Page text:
'Commandments Judge' Pushes Court-Stripping Bill

Former Alabama Chief Justice Roy Moore is seeking congressional help to overturn federal court decisions that ban government-sponsored display of the Ten Commandments and other official acknowledgments of religion.

On his website (www.morallaw.org), Moore brags that he has drafted the "MOST IMPORTANT legislation of our lifetime." Several members of Congress are now advocating passage of the bill.

The "Constitution Restoration Act," H.R. 3799 in the House and S. 2082 in the Senate, would amend U.S. law to strip the U.S. Supreme Court's power to hear cases involving government "acknowledgement of God as the sovereign source of law, liberty, or government." The measure, which would apply to both past and future cases, also forbids lower federal courts from hearing such disputes.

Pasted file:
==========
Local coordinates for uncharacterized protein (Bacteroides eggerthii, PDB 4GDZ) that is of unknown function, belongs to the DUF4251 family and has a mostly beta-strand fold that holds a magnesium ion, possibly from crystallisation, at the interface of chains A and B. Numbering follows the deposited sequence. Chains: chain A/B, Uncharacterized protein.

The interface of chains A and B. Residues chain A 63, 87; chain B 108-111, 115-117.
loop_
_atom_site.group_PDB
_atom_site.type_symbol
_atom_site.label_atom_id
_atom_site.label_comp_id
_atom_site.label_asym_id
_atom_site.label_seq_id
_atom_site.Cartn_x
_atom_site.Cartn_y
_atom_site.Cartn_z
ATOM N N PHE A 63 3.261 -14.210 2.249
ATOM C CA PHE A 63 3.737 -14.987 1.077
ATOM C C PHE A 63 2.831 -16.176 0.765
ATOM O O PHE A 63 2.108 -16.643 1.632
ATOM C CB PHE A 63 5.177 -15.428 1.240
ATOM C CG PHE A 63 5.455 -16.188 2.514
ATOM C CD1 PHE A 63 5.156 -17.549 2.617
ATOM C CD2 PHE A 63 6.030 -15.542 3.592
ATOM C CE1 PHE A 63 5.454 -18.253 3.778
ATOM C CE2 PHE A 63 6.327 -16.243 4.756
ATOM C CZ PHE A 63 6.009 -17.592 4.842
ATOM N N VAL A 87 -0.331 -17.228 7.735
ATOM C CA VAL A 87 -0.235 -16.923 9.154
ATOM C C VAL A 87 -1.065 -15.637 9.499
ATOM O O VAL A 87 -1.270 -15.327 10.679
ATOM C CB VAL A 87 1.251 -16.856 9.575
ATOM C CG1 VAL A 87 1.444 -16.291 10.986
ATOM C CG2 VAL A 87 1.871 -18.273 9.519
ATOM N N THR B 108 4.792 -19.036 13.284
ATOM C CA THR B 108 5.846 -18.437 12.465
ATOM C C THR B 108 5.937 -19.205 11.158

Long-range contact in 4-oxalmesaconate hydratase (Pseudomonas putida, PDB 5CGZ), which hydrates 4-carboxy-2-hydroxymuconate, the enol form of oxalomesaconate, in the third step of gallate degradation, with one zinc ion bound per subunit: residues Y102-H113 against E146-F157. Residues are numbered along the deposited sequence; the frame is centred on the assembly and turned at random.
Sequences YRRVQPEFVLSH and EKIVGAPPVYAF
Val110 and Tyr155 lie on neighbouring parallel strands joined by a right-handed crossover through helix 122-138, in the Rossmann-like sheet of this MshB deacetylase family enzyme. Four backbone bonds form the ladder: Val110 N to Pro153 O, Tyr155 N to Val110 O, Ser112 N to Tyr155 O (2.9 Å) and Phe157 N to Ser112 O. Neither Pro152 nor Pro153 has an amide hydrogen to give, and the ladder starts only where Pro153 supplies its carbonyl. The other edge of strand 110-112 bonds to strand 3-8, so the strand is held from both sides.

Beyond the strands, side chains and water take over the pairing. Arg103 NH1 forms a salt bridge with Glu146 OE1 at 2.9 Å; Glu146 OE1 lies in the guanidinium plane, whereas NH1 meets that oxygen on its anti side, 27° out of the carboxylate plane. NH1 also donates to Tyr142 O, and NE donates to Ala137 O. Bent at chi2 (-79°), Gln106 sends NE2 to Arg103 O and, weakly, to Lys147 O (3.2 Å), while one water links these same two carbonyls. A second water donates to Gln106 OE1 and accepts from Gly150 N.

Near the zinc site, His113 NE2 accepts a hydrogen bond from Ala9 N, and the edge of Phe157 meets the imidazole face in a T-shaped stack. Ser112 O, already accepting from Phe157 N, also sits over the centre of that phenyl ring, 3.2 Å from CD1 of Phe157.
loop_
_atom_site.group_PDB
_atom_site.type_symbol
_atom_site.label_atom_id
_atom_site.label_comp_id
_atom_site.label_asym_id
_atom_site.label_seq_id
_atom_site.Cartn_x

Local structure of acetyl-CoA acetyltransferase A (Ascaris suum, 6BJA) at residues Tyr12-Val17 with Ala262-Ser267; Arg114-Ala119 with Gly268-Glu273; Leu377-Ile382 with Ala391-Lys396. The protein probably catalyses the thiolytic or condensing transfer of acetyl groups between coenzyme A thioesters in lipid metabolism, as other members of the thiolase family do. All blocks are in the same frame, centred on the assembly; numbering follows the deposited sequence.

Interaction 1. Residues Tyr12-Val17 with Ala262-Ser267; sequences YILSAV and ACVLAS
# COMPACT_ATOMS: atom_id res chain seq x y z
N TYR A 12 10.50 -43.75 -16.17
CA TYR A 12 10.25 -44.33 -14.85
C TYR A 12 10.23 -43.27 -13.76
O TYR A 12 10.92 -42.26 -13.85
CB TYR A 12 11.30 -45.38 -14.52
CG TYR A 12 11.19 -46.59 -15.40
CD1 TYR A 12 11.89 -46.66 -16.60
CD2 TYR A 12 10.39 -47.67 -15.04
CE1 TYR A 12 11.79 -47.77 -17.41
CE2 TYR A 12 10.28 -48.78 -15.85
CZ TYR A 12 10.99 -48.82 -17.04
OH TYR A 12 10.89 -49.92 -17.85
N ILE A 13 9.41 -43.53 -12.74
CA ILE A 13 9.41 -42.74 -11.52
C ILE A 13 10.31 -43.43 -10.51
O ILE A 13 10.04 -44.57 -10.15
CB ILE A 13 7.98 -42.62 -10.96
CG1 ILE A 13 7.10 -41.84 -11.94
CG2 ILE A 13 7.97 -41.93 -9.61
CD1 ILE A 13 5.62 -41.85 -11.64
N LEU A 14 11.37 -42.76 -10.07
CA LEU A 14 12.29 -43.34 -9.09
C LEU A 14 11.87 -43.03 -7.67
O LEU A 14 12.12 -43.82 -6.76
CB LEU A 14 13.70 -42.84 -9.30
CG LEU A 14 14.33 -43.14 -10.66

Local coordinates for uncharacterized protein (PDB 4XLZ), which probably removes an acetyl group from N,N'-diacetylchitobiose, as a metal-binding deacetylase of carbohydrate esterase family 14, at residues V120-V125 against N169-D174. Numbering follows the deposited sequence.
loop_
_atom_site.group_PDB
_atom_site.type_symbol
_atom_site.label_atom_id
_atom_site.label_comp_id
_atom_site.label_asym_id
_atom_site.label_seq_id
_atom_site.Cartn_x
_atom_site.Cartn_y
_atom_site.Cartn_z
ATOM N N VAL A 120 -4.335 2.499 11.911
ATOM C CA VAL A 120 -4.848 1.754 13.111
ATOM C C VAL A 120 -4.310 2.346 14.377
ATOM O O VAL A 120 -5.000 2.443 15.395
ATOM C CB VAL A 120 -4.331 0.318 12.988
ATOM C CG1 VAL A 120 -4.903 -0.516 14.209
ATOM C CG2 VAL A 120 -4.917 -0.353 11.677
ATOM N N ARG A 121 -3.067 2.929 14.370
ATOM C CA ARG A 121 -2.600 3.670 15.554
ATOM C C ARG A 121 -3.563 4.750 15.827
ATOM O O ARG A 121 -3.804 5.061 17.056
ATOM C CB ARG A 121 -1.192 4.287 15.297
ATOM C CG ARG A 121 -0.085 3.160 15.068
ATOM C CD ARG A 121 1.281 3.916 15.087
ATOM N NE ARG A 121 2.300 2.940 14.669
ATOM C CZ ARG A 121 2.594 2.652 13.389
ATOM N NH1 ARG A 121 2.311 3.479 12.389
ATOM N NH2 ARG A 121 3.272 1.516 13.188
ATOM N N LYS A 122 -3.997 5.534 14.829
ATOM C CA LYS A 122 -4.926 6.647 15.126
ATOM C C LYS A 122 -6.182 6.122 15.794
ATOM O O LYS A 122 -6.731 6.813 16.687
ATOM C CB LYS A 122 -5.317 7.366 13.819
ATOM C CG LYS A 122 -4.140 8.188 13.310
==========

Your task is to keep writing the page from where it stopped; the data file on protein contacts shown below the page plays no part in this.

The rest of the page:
In the short run, the bill would nullify a decision of the 11th U.S. Circuit Court of Appeals that ordered Moore to remove his Commandments monument from the rotunda of Alabama's Judicial Building. It would also make it impossible for future challenges to be brought.

The Senate version was introduced by Sens. Richard Shelby (R-Ala.), Zell Miller (D-Ga.), Sam Brownback (R-Kan.), Lindsey Graham (R-S.C.), James Inhofe (R-Okla.) and Wayne Allard (R-Colo.). The House version was introduced by Reps. Robert Aderholt (R-Ala.) and Mike Pence (R-Ind.).

Miller took to the Senate floor Feb. 12 to announce his support of the Moore bill. Miller, besides lambasting pop culture, said he stood "shoulder to shoulder" with his colleagues and Moore in bemoaning "the terribly wrong direction our modern judiciary has taken us in." Specifically, Miller complained that the courts have erroneously suggested that the First Amendment calls for the separation of church and state.

As Church & State went to print, Moore's bill was pending in the judiciary committees of both chambers. There were also at least three other bills, one in the Senate, two in the House, that seek to limit the authority of federal courts to decide cases involving religion and government.